GEORGE TOWN, Sept 4 — The best food is a result not just of great recipes but more the heart and feelings of the cook who can turn something common into something spectacular.
This is how Eurasian and Peranakan chef Damian D’Silva prepares each dish at Folklore in Singapore, where everything is seasoned with a pinch of his soul.
The Singaporean chef believes that he can give a recipe to nine different people and even if each person follows the recipe exactly, the resulting dishes will all taste different.
“This is because each cook will add their own feelings and heart into it so it will come out different. Even for me, how I feel greatly affects how my cooking tastes on any given day,” he said in a recent interview with Malay Mail.
D’Silva said the only way to learn to cook something is to watch how it is done, to feel it and to add soul to it.
The 62-year-old learned the art of preparing Peranakan food from his grandmother and mother, who were both Peranakan, while he learned how to cook Eurasian food from watching his Eurasian grandfather.
This does not mean he uses the exact recipes that his grandfather taught him as he believes that recipes evolve and change over the years.
“I don’t take my grandfather’s words that a certain way is the right way to prepare something, I delve deeper into it, I find out about its origins and look at the herbs and spices used,” he said.
He said many Eurasian and Peranakan recipes that were handed down for generations may have evolved over the years due to scarcity of certain ingredients and even cultural changes.
“So, before I try a recipe, I do my homework, I find out why some ingredients are there and the significance of it... there is in fact, no such thing as “authentic” cuisine... it just doesn’t mean anything because food and recipes change over time,” he said.
The affable chef, who was previously an aircraft engineer, prefers to use the words “real food” rather than “authentic”.
“When we talk about real food, it comes form the heart. It is not perfect but it comes from the soul and I believe that food should be imperfect,” he said.
Cooking any cuisine is also all about balance, in terms of flavours and textures, for it to be delicious to any discerning diner, he said.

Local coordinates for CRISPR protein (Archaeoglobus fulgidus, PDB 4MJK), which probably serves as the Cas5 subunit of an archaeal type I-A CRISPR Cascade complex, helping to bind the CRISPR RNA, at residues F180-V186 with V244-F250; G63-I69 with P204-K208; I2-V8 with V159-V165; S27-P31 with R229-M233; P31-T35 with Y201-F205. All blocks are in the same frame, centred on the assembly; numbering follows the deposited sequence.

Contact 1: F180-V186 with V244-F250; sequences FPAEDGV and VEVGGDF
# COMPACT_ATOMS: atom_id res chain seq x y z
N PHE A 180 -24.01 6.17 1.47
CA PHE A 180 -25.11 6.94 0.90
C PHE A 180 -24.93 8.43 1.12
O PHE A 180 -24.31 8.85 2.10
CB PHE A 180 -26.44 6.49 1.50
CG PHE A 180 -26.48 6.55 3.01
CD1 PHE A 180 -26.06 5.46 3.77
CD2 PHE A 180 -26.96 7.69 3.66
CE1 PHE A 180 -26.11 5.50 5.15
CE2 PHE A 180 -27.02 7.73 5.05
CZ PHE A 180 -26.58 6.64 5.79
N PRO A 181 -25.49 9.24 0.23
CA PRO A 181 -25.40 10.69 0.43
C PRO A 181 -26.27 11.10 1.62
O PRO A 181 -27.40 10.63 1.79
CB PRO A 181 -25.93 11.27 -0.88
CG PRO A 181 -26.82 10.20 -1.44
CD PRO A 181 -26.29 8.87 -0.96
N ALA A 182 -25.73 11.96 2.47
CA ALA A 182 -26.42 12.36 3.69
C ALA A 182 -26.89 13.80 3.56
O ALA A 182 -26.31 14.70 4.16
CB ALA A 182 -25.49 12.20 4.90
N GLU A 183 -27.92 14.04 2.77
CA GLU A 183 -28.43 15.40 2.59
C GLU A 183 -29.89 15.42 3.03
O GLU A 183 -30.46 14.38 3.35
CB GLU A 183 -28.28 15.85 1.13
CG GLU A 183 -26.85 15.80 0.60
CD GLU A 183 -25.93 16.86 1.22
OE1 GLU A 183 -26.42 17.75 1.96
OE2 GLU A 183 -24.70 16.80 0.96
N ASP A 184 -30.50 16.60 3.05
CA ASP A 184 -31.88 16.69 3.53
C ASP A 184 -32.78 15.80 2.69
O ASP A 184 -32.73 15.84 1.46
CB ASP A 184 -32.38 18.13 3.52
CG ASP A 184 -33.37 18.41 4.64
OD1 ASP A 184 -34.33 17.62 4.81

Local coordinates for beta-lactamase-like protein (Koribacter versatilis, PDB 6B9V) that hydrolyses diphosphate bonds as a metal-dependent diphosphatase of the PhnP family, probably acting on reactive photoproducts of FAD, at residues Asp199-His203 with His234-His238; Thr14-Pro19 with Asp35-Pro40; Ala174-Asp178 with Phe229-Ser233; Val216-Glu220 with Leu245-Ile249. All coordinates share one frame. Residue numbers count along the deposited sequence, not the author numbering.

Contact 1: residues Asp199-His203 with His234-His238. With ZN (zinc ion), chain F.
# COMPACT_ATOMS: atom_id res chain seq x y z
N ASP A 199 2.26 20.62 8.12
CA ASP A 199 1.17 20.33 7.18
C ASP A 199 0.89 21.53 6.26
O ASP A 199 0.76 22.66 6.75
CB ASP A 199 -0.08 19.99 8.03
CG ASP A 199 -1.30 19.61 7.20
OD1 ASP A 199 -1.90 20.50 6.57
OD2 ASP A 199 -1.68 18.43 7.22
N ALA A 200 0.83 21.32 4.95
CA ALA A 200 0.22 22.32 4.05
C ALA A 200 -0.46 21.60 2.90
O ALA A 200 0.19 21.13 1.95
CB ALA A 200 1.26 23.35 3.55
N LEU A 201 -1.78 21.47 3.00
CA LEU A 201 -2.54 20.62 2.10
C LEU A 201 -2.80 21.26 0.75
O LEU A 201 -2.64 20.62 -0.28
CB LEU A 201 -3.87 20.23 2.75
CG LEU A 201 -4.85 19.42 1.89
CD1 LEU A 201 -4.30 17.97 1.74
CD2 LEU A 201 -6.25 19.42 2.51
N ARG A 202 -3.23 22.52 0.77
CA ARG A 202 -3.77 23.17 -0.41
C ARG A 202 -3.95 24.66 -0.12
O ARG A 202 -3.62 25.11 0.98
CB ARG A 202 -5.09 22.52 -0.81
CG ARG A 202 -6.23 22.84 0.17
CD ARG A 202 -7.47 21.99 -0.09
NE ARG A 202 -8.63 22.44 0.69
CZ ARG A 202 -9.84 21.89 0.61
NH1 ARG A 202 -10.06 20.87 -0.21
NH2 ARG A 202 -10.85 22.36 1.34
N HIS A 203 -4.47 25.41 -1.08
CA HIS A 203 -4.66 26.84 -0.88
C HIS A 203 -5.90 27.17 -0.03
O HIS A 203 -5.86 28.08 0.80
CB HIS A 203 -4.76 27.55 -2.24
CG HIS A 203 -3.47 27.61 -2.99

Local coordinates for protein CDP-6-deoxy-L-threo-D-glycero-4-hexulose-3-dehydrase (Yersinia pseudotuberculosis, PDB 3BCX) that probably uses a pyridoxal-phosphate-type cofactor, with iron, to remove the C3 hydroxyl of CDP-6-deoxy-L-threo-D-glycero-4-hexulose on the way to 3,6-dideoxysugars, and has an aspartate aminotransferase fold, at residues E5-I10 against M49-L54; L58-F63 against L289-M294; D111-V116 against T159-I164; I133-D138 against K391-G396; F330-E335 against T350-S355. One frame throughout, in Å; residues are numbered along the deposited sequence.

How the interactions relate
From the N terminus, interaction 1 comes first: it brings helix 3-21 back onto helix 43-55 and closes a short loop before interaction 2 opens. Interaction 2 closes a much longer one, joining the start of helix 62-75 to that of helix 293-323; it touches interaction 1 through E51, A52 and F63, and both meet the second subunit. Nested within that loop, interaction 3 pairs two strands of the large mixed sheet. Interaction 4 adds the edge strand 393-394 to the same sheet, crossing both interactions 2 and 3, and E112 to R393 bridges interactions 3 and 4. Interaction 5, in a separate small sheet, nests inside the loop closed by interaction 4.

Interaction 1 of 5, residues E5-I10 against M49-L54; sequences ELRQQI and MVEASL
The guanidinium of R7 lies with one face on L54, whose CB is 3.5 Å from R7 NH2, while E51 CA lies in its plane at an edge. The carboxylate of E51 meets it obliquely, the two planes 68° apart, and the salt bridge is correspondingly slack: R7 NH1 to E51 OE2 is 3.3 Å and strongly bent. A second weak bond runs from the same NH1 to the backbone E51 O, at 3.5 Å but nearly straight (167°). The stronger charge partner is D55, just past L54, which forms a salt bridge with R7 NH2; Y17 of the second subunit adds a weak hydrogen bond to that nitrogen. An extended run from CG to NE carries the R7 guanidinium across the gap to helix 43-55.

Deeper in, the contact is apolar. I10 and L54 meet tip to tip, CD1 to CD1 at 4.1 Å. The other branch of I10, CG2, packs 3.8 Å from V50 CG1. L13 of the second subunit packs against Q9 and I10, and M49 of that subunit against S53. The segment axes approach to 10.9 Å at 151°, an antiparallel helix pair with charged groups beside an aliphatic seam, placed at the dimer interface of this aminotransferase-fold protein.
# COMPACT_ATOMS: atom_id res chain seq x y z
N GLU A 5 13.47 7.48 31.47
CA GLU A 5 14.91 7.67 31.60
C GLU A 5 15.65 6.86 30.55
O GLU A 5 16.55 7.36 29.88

D’Silva said he doesn’t just cook traditional food following traditions but he strives to recreate tastes and flavours from the past while striking a balance.
“I don’t change the recipes, I make adjustments, because we must know the balance of flavours for each dish... we can’t have too much of one ingredient or too little and it will end up tasting bad,” he said.
He used Penang char koay teow as an example of a dish with a good balance of flavours and textures.
“If you ask me, I will have to say the best char koay teow is the Penang char koay teow, it has just the right balance of sauces, the fragrance of the prawns, the texture of the beansprouts and the bak eu phok that is a must that brings the whole dish together. Char koay teow must have the bak eu phok to complete it... otherwise it is not Penang char koay teow,” he said.
Bak eu phok are tiny morsels of deep fried lard that is added to most char koay teow in Penang for an extra crunch.
When it comes to traditions and heritage food, D’Silva strongly believes that the food in both Singapore and Malaysia are closely linked as they have similar origins.
“As much as we want to quarrel over who introduced which dish, we must remember we have the same heart, the same multiracial make-up... only the dishes prepared in both countries have different nuances to it,” he said.
“We must remember that Singapore and Malaysia share a lot culturally, so why don’t we share our food heritage as well?” he pointed out.
D’Silva is currently executive chef at Folklore Restaurant at Destination Singapore Beach Road in Singapore.
The talented chef was here briefly to put together a family-style dinner at China House that represented Malaysia and Singapore’s common heritage in conjunction with ConneXions: Passions Made Possible during the recently-concluded George Town Festival 2018.